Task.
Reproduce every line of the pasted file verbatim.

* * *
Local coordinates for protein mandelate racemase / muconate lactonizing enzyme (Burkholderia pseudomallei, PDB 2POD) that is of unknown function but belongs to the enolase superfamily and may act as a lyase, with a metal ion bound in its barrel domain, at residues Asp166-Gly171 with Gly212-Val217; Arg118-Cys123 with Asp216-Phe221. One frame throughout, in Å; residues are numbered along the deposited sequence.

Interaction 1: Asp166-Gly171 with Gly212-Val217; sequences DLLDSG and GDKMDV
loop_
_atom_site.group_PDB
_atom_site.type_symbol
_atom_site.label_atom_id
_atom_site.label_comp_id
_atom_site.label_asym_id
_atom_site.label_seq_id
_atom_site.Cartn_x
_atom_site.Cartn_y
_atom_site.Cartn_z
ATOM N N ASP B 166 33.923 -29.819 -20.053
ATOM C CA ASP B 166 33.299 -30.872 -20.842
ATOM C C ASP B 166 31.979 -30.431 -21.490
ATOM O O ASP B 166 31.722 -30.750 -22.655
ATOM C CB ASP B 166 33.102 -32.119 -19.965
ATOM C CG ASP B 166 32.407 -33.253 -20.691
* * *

Local coordinates for protein mandelate racemase / muconate lactonizing enzyme (Burkholderia pseudomallei, PDB 2POD) that is of unknown function but belongs to the enolase superfamily and may act as a lyase, with a metal ion bound in its barrel domain, at residues Asp166-Gly171 with Gly212-Val217; Arg118-Cys123 with Asp216-Phe221. One frame throughout, in Å; residues are numbered along the deposited sequence.

Interaction 1: Asp166-Gly171 with Gly212-Val217; sequences DLLDSG and GDKMDV
loop_
_atom_site.group_PDB
_atom_site.type_symbol
_atom_site.label_atom_id
_atom_site.label_comp_id
_atom_site.label_asym_id
_atom_site.label_seq_id
_atom_site.Cartn_x
_atom_site.Cartn_y
_atom_site.Cartn_z
ATOM N N ASP B 166 33.923 -29.819 -20.053
ATOM C CA ASP B 166 33.299 -30.872 -20.842
ATOM C C ASP B 166 31.979 -30.431 -21.490
ATOM O O ASP B 166 31.722 -30.750 -22.655
ATOM C CB ASP B 166 33.102 -32.119 -19.965
ATOM C CG ASP B 166 32.407 -33.253 -20.691